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5 Climate Crisis Books to Read while you’re Quarantined
Lifestyle

5 Climate Crisis Books to Read while you’re Quarantined

Trying to find something to do while you’re home? Here are a few of our fav recent reads.

Quarantined during a nationwide pandemic, we’re all likely going through a rollercoaster of emotions.

One way to get distracted is to freshen up on the climate crisis with a good read. Here are a few books that take you through the rollercoaster of how we got here, what may happen and what you can do about it.

Losing Earth by Nathaniel Rich

Losing Earth

Did you find yourself wishing for a different ending while watching Recount (about the 2000 election), although you knew the inevitable conclusion?

In Losing Earth, Rich recounts the decade of 1979 to 1989, where Congress held hearings on climate change and almost acted. However, they didn’t.

The Uninhabitable Earth by David Wallace-Wells

Cover art

If his 2017 New Yorker essay didn’t terrify you enough, the Uninhabitable Earth will give you a nightmare or two.

Wallace-Wells takes readers on a journey to describe how science describes individual climate issues – including heat deaths, hunger, drowning, wildfires, oceans, plagues and more – but what it actually means when they’re all compiled in a warming earth.

Think the 2* Celcius temperature rise sounds bad? Wallace-Wells kicks off the book describing how 4.5 or 5* Celcius is actually way more likely by 2100 if humans don’t seriously tackle climate change.

In addition to the science, the Uninhabitable Earth considers cultural questions about how we interpret climate change. Why don’t we ask ourselves where we were when the Larson B ice shelf broke like we might describe where we were during 9/11 or other significant events.

The End of Ice by Dahr Jamail

The End of Ice

In The End of Ice, a war reporter covers the climate crisis by exploring the consequences to nature and humans. He talks to everyone from locals like fishers and farmers to climate scientists to explore what’s happening – and begin mourning – earth.

This book is a lot grimmer. Take these takeaways, for example:

  • According to Dr. Harold Wanless, professor of chair of Department of Geological Science at the University of Miami, there are equations for CO2 emissions and sea-level rise. For each 100 ppm fluctuation in carbon dioxide, there Is about a 100-foot change in sea level. Considering we’ve added 130 ppm of carbon over the past 200 years, there’s about a 130-foot sea level rise already baked into our calculations. (p. 131).
  • About 90% of trees in the US forests have been cut down once or twice, which means its a younger forest than the rest of the world. Pests, temperatures, and wildfires can disrupt the ability of trees to recover, which means there may be no aspen forests in North Amerian Southwest by 2050.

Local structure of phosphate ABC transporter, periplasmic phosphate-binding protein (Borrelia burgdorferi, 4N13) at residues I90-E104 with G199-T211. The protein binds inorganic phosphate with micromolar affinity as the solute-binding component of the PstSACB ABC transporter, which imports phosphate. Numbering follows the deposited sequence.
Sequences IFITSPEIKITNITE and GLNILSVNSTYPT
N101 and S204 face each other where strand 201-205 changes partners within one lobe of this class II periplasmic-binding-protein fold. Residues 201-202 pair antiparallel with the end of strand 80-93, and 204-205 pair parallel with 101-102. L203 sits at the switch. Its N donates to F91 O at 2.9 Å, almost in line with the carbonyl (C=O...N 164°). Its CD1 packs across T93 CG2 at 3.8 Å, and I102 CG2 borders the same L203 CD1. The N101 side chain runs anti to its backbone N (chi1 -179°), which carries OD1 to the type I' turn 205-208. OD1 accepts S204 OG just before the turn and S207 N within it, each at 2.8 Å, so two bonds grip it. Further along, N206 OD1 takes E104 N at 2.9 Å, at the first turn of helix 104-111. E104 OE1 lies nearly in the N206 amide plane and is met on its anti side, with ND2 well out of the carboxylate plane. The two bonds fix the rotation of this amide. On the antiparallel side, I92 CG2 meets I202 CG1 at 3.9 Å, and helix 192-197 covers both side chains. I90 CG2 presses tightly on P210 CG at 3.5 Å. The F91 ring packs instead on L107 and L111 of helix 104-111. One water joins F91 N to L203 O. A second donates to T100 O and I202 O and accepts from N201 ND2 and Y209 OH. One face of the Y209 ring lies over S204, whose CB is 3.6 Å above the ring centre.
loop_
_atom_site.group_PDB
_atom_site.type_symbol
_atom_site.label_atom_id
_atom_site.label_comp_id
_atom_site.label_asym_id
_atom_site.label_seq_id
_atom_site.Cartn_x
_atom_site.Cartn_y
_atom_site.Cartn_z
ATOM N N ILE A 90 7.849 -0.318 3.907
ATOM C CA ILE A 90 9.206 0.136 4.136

If you’ve found yourself in a slump, pick up your mood by the following reads.

No One Is Too Small to Make a Difference by Greta Thunberg

No One Is Too Small to Make a Difference by Greta Thunberg

Need to pump yourself up to keep on fighting climate change when we all just want to get back under our covers and stay in bed all day?

This book is a collection of Thunberg’s speeches from across the globe, starting from the Climate March in September 2018. It’s short and a quick read, but will leave you inspired.

Read: No One Is Too Small to Make a Difference

The Citizen’s Guide to Climate Success: Overcoming Myths That Hinder Progress By Mark Jaccard

The Citizen's Guide to Climate Success

Now that Greta kicked the need to get your butt for action, this book offers hope to recognize essential actions. and policies. It also shares how to elect climate leaders and spot fluff from politicians. Get the Citizens Guide to Climate Success or read it for free online.


Photo by Gabrielle Dickson on Unsplash

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Julie Hancher
Julie Hancher is Editor-in-Chief of Green Philly, sharing her expertise of all things sustainable in the city of brotherly love. She enjoys long walks in the park with local beer and greening her travels, cooking & cat, Sir Floofus Drake. View all posts by Julie Hancher

1 thought on “5 Climate Crisis Books to Read while you’re Quarantined

  1. Dear Ms. , Your title “5 Climate Crisis Books to Read while you’re Quarantined” prompted me to try to read through this article. I repeat “try” since I am not blessed with the ability to read five books, etc. I got through NYU’s College of Arts and Sciences (CAS) more than 40 years ago by the skin of my chinny chin chin. B.A. in English Lit. Fast forward to today, and I live in a studio apartment in the West Village, almost across the street from SJP and Matthew Broderick. (What with this little virus thing that’s going around, I haven’t seen them of late. I have seen a black probably rental car, etc. Anyway, my Brain she no so good, you know? My sisters who live in Manayunk, they are Democrats like you, have all or most of the answers to why we in the excrement that we appear to be in. Me, I be a Republican, and am not so sure. Well, it is Holy Saturday and I need to pray. Maybe in heaven I will read those books you mentioned. Maybe not. P.S.: I think Greta is a patsy. Cheers, John

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